The Billions Lost to Domestic Abuse: A Cost of Living Crisis We Can’t Afford to Ignore


Domestic Abuse Remains Widespread

Domestic abuse continues to inflict terrible suffering across the UK. Over 2 million people each year – mostly women – endure physical, mental or financial abuse from a partner. While the trauma caused by such violence is clear, its economic impacts often go unrecognised. As this article will demonstrate, even today domestic abuse still costs the UK billions annually in lost productivity, extra healthcare spending, and wasted police resources. It remains a hidden public scandal.

Lost Productivity Imposes a Heavy Burden

The most direct economic cost comes from lost working hours. According to a 2022 Home Office review, domestic abuse now accounts for over 15 million lost work days annually – equivalent to £2.3 billion in foregone economic output. Victims require time off to recover from injuries and trauma. But beyond missed work, many struggle to hold jobs long-term or realise their full earning potential. Individual lifetime income losses can reach hundreds of thousands of pounds. With widespread abuse, these individual costs amalgamate into a tremendous national burden.

Healthcare Spending Soars Due to Abuse

Domestic abuse also exerts major strain on the UK’s healthcare system. A 2020 study by Imperial College London found abuse victims require medical treatment over 4 times more often than non-abused women. Their hospitalisation rate is 7 times higher. Overall, the NHS now spends approximately £2.3 billion per year treating domestic abuse – covering only physical health impacts, not mental healthcare. More effective prevention and early intervention could substantially reduce this massive healthcare expenditure.

Policing Costs Continue to Spiral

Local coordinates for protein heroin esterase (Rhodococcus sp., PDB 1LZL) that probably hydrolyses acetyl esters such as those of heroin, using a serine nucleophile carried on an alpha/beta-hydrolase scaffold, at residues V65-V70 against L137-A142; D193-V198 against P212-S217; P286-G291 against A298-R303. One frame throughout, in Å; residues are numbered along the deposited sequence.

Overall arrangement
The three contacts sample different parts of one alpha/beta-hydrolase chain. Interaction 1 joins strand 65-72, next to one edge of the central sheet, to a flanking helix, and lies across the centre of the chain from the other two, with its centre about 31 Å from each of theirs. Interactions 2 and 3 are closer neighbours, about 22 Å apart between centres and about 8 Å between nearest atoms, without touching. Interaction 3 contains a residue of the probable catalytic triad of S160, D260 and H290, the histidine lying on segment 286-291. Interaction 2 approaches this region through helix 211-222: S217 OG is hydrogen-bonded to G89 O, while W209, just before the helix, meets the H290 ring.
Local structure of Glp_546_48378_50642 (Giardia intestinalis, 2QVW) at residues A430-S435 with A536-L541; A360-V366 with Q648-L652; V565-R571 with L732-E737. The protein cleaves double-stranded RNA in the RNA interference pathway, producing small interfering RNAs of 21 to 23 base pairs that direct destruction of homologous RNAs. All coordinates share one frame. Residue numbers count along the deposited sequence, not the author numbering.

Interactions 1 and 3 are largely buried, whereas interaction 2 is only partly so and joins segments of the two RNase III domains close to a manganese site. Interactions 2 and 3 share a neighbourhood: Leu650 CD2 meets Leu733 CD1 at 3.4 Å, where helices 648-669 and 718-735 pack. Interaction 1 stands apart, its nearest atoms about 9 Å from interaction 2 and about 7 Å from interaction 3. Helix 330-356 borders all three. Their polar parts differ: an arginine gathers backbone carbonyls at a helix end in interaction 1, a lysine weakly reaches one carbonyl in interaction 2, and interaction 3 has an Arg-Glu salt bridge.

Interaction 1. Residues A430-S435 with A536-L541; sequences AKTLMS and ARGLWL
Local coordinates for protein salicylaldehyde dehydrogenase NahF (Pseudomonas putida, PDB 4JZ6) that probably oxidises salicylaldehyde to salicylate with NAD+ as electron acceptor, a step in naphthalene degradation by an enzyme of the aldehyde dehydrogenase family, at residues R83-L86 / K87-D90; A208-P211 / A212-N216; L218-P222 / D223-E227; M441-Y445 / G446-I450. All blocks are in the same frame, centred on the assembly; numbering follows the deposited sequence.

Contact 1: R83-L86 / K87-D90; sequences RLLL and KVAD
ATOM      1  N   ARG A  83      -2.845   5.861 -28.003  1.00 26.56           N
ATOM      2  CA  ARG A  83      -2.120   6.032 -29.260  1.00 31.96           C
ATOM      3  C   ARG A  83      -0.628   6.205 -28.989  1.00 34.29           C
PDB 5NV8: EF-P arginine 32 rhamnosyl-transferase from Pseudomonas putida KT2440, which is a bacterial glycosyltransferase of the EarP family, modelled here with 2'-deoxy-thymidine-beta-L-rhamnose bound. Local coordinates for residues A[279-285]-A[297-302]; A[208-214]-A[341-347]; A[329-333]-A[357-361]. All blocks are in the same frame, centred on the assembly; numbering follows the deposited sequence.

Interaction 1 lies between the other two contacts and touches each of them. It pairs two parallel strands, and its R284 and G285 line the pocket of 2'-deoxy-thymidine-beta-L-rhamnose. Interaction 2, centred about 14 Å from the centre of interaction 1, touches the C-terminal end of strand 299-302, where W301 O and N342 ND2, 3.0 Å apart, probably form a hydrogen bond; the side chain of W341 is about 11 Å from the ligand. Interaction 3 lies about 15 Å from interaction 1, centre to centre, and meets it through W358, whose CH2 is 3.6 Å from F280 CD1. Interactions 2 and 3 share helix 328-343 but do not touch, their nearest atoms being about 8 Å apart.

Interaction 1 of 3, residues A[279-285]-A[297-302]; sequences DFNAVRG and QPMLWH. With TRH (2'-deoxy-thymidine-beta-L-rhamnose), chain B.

Responding to domestic violence also imposes steep costs on UK police forces and the criminal justice system. Home Office statistics show domestic abuse accounts for 15% of all recorded crime, costing forces over £1.3 billion per year. With most incidents going unreported, real policing costs far exceed official figures. On top of this, the courts and prisons spend huge sums prosecuting and incarcerating abusers. More community-based interventions could potentially lower reoffending and costs.

The True Costs Are Likely Even Higher

Worryingly, the scale of the economic burden from domestic abuse appears to be growing. Reported cases have risen 50% in the last 5 years as more victims come forward. However, SafeLives estimates the true number of victims could top 4 million annually – implying the real economic costs are even higher than current estimates. The longer we ignore this crisis, the more it will cost the nation in productivity, health spending, and criminal justice resources.

Effective Solutions Require Investment

The good news is many costs can be reduced through smart investments. The government must fund thorough training programmes to help police, doctors and social workers identify warning signs early. Expanded funding for counselling, shelters and financial assistance would enable more victims to safely leave abuse. Tougher sentencing and rehabilitation for serial perpetrators is critical to deterring reoffending. Such spending is an investment that can substantially reduce the economic impacts of domestic abuse.

A Scandal We Can No Longer Disregard

While the awful human impacts of domestic violence are reason enough to act, the sheer economic costs make clear this is a crisis we can no longer afford to overlook. Allowing abuse to continue unchecked harms not just victims, but society as a whole. Britain prides itself on compassion and justice, yet falls short on domestic abuse. It is time we bring this hidden scandal into the light, and provide victims the protection and support they need. The costs of inaction grow ever higher.

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Just Stop Abuse 29 January 2024 16:14